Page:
Transducers are the most important part of the audio signal path, those devices which convert acoustic energy into electrical energy (microphones) and the converse, electrical energy into acoustic energy (loudspeakers) are the points in the journey our music takes from performance to playback where the most damage is done. The choice of transducer type is well known to all of us when choosing a microphone, dynamics, condensers and ribbons all have their respective strengths and these differences occasionally cause people like us to agonise over these differences and favour a ribbon for it’s high frequency characteristics or a dynamic for it’s midrange performance.
So why are almost all of our monitors electrodynamic? When teaching I’ve illustrated the reversibility of transducers many times in the past, easily done in the case of electrodynamic drivers. A speaker being used as a microphone on kick drums is a well known trick. I’ve had rooms full of students using headphones to record into Pro Tools many times but condenser and ribbon microphones also have their opposites in the loudspeaker world.
The speaker equivalent of a condenser microphone would be the electrostatic speaker. These enjoy a small but dedicated following but to really move air and deliver bass frequencies electrodynamic drivers are hard to beat.
What About Ribbons?
While the ribbon tweeter shares the same fundamental principle as a ribbon microphone, there are some important differences between the operation of these two transducers. In fact calling them “ribbon” tweeters at all is probably unhelpful. They do incorporate a ribbon of conductive material; which is suspended in a magnetic field but the operation isn’t quite the same as a ribbon mic in reverse.
The AMT Tweeter
The Air Motion Transformer is a transducer design which, because it is extremely light and because it has very little intrinsic stiffness, is extremely well suited to reproducing high frequencies. Because of this, they can accelerate extremely quickly. Electrodynamic tweeters do an amazingly good job of reproducing high frequencies considering they are comparatively stiff and heavy, both things which limit their ability to change direction quickly. Something a HF driver needs to be able to do.
Something which seems counterintuitive about the AMT is that unlike an electrodynamic driver it isn’t pistonic. Most drivers work by moving backwards and forwards, compressing and rarefying the air in front of it. To visualise how an AMT driver works it can be helpful to think of a pair of accordion bellows with the folds coming together and expelling the air in front of them (however this is misleading as the motion isn’t quite like this, see the diagrams below). The AMT is a folded diaphragm and as such has a much larger surface area than the equivalent flat driver. This offers what can be thought of as a mechanical advantage, with a small movement of a large surface, driving the air in front of it more efficiently than an unfolded surface would. In fact the AMT moves air four times faster than the diaphragm moves, conventional pistonic designs have a a 1:1 relationship between the air speed and the diaphragm speed.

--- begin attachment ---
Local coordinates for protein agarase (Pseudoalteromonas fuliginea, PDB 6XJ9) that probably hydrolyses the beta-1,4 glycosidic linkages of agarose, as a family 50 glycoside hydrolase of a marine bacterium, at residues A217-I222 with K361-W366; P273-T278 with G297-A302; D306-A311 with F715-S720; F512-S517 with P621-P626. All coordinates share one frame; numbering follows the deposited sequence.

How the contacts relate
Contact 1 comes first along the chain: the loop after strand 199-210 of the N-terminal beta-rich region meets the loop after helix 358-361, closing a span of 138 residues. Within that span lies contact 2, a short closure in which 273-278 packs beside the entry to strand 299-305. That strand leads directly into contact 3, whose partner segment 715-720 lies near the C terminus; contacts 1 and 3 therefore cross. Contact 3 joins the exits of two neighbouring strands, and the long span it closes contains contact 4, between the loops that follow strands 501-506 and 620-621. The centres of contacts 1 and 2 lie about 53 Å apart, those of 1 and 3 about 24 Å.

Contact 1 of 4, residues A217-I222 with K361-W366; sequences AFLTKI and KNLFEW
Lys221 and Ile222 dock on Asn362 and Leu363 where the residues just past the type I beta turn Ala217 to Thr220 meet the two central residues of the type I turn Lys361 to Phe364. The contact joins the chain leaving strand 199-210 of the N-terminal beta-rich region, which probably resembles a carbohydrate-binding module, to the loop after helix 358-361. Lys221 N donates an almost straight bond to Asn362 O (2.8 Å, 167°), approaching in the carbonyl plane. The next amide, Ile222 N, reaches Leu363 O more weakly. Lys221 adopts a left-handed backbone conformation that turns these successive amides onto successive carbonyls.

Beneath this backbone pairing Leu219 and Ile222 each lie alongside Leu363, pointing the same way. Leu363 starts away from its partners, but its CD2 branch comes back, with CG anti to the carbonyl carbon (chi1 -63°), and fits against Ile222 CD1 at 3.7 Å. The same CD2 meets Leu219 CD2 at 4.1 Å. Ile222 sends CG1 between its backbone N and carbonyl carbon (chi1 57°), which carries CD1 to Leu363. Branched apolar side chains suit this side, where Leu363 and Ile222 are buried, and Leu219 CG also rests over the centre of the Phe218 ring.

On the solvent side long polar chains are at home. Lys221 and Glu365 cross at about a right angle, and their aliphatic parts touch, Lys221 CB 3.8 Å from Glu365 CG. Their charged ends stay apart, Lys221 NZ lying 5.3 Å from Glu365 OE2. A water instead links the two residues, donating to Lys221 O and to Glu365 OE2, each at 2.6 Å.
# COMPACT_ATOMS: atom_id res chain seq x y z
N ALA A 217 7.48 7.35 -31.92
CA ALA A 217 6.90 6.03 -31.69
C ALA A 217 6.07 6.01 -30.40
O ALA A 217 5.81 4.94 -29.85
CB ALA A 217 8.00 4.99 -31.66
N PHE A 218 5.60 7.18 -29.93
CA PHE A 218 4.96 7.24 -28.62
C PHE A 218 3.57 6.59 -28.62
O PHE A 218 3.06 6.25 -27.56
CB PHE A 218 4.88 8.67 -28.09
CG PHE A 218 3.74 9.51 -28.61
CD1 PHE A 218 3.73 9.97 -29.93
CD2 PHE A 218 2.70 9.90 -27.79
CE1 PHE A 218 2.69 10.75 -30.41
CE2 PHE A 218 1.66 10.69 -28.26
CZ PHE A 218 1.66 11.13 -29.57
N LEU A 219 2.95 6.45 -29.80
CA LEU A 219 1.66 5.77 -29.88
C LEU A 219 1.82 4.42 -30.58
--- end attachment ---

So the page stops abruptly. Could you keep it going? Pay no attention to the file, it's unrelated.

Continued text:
HEDD Explain: The Air Motion Transformer is an electromagnetic driver, as it is based on the Lorentz force that moves the air in the single folds. The diaphragm itself has an aluminium circuit printed on it (violet arrows) and is surrounded by a strong magnetic field. The graphics in and around the small circles show the motion of the individual foils producing a sinusoidal waveform: from where it starts (black circle) through the positive (green circle) and negative (red circle) half-waves. The resulting air flow (blue arrows) is four times faster than speed in which the individual folds move, which is a big advantage when it comes to reproducing musical signals with fast transients (cymbals, plucked guitar strings, etc.).
AMT - Not Like An Accordion After All
So we can see that the accordion analogy isn’t quite right because with changes in polarity from negative to positive alternate folds in the ribbon come together causing the air in front of the diaphragm to be compressed setting up a pressure wave. In an accordion the edges of the bellows move causing the forward and rearward facing folds to stretch apart or come together. In the motion of the AMT the edges of the diaphragm don’t move but alternate folds are drawn together and repelled apart producing compression on one side of the diaphragm and rarefaction on the opposite side, just like a piston would but faster and more efficiently.
To hear the story of how HEDD were introduced to the AMT and to see how they are made watch the video below.